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HuJi men holed up in other militant groups

HuJi men holed up in other militant groups
Governments turned blind eye to the outfit after its first press conference in Dhaka, top leaders untraced
Zayadul Ahsan

Despite the ban on the Harkatul Jihad Al Islami (HuJi), police think it will be very difficult to catch its militants as the group members have merged with other terrorist organisations and its top leaders either disappeared or joined one of the minor Islamic partner of the coalition government.

The HuJi men who fought in Afghanistan joined Jamaatul Mujahidin, Bangladesh (JMB), Jagrata Muslim Janata Bangladesh (JMJB), Shahadat Al Hikma, Ahle Hadith and a number of Arakan rebel groups as trainers in armed combat after 2000 following a crackdown on them. A number of their top leaders are now holing up in the different Middle Eastern countries.

The organisation has also opened a number of militant groups which have not been banned yet.

A senior intelligence officer yesterday told The Daily Star that they are yet to plan how to catch HuJi members as they do not come to the open.

But many, especially those in the media, recall how HuJi first came to light at the heart of the capital years back.

Wearing fatigues, the militant leaders sat shoulder to shoulder at the Jatiya Press Club and boastfully described how they fought in the Afghan war. They demanded that Bangladesh be turned into an Islamic state.

The group, for the first time came to light as HuJi, then paraded through the Dhaka streets a day later after Jumma prayers to claim victory over the Soviet forces in Afghanistan.

These happened in 1992. In 2002, the US blacklisted HuJi as an international terrorist organisation. It took the government three more years to ban it Tuesday after much denial of its existence in Bangladesh.

The US went one step forward to blacklist the Bangladesh chapter of HuJi in 2003, but the government’s denial continued as Foreign Minister M Morshed Khan then said he had not seen “any activity of such organisation in Bangladesh”.

Lawmakers of Jamaat-e-Islami, whose link with the militants is now becoming evident following bomb blasts, also denied HuJi’s existence in Bangladesh.

As mentioned in yesterday’s issue, Jamaat lawmaker Riasat Ali Biswas told parliament on September 11: “Reports of militant training of Jama’atul Mujahideen Bangladesh (JMB) and Harkatul Jihad to turn Bangladesh into an Islamic state are nothing but propaganda.”

And under such lenience and denials, HuJi spread its wing in madrassas, set up training camps in the hill tracts and carried out killing attempts including that on former prime minister Sheikh Hasina and poet Shamsur Rahman.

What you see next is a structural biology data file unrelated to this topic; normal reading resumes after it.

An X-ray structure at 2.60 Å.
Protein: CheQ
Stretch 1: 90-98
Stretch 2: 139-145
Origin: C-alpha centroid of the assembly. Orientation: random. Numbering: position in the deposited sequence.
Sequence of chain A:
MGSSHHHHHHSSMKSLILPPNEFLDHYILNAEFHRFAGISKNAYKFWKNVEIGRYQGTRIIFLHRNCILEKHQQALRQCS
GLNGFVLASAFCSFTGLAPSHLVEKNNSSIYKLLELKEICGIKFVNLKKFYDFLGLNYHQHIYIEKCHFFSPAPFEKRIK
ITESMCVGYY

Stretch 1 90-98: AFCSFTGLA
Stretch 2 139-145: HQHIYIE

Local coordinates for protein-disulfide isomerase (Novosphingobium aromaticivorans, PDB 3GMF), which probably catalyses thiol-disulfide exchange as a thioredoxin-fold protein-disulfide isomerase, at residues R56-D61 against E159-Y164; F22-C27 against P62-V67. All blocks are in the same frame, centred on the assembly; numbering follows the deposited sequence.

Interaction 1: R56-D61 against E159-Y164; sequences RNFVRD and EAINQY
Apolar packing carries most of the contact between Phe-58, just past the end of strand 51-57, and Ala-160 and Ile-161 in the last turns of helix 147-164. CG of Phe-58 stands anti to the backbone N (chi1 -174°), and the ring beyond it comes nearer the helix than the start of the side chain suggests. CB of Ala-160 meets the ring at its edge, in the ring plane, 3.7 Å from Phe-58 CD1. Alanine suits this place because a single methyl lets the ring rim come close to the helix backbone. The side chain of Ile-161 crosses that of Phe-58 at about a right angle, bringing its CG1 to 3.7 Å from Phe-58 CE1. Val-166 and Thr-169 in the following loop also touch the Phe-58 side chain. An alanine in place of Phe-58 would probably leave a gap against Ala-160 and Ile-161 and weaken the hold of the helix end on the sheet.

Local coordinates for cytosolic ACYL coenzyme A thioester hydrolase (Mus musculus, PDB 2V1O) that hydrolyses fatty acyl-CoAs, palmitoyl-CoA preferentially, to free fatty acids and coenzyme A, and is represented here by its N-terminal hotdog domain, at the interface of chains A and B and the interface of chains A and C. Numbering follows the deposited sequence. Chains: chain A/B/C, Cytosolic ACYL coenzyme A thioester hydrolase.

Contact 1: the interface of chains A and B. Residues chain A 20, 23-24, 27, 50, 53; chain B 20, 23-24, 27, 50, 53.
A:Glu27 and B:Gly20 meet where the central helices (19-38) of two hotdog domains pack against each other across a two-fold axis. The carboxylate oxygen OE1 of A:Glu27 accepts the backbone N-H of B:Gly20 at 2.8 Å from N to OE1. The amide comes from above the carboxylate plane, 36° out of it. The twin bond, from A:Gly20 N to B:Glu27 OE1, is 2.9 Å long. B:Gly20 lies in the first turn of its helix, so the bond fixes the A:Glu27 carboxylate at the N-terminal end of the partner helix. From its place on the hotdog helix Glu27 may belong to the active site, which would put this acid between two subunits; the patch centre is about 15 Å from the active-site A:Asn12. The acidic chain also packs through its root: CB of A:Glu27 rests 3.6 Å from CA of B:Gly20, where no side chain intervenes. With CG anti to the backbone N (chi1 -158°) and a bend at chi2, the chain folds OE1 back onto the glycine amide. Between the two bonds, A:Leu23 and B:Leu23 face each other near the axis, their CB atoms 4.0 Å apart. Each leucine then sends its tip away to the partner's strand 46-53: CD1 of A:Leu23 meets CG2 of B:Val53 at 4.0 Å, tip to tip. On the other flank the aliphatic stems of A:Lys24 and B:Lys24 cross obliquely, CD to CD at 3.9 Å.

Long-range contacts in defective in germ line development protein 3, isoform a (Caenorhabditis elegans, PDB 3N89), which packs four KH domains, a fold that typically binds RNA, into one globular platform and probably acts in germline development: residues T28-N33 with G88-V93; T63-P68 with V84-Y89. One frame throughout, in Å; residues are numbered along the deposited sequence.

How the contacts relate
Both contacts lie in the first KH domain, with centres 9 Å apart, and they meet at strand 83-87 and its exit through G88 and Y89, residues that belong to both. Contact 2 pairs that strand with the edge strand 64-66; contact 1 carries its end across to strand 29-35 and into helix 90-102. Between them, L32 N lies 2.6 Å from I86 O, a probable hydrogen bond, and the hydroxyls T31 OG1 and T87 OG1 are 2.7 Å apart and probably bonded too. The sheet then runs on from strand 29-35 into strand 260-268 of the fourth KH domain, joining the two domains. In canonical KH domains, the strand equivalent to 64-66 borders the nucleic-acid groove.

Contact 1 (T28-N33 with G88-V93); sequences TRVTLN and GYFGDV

The militant leaders who attended the 1992 press conference — Abdus Salam, president of HuJi Bangladesh, field commander Manzur Hasan, Dhaka city unit president Maolana Delwar Hossain, publicity secretary Mufti Shafiqur Rahman, Maolana Mufti Abdul Hye — remain untraced. Forty-one of the HuJi men arrested at a Cox’s Bazar training camp with arms in 1996 and sentenced to life-term, were released on bail after the coalition government came to power.

Only Mufti Hannan, a central committee member of HuJi, who rose to a top rank has been arrested on October 1.

At the 1992 press conference, HuJi leaders in sleeveless olive war jackets over traditional Kabul dresses and ash traditional Afghan caps detailed its international link, which was overlooked by the successive governments including that of the Awami League.

HuJi leader Obaidur Rahman Nadvi read out a scripted statement at the press conference while a young Mujahidin commander, Manzur Hasan, replied to questions from reporters.

Manzur Hasan, who himself is an Afghan war veteran, told the reporters that Bangladeshi youths went to Pakistan on study and tourist visas and joined Jihad (holy war) in Afghanistan.

HuJi said the first Bangladeshi Mujahidin group was formed by commander Abdur Rahman in 1984, who later died in 1989 in the Afghan war.

Describing Bangladeshi militants contribution to the Afghan war, the HuJi leaders said Bangladeshi mujahidins made great contributions to the wars in Urgun, Gazni, Khost, Gardez, Jalalabad, Panshir, Kabul, Kandahar and Heerat.

The HuJi leaders asked then BNP government to recognise the Muhajidin government in Afghanistan and send all necessary aid to the war-torn Afghanistan.

They also demanded of the government to show appropriate respect to the Bangladeshi ‘martyrs’ in Afghan war and establish a complete Islamic state in Bangladesh.

A list of Bangladeshi ‘martyrs’ in Afghan war between May 10, 1989 and April 7, 1992 were given in the press conference.

1. Commander Abdur Rahman Faruki, Jessore
2. Maolana Nurul Karim, Jessore
3. Hafez Motiur Rahman, Gazipur
4. Hafez Abdul Momen, Momenshahi (Mymensing)
5. Maolana Quamruzzaman, Jessore
6. Raihan Uddin, Gazipur
7. Maolana Sheikh Ismail, Gazipur
8. Maolana Abdul Matin, Faridpur
9. Badrul Alam, Faridpur
10. Hafez Rahmat Ullah, Dhaka
11. Maolana Abdul Hamid, Momenshahi (Mymensing)
12. Saifullah, Barisal
13. Mosharraf Hossain, Comilla
14. Rabiullah, Dhaka
15. Professor Rafiqullah, Noakhali
16. Siddiqullah Chowdhury, Noakhali
17. Mufti Obaidullah, B, Baria
18. Nurul Islam, Khulna
19. Mohammad Faruk, Khulna
20. Abdullah, Khulna
21. Nurul Islam, Bogra
22. Faizullah, Noakhali
23. Abdul Gafur, Chittagong
24. Mohammad Ali, Barisal.

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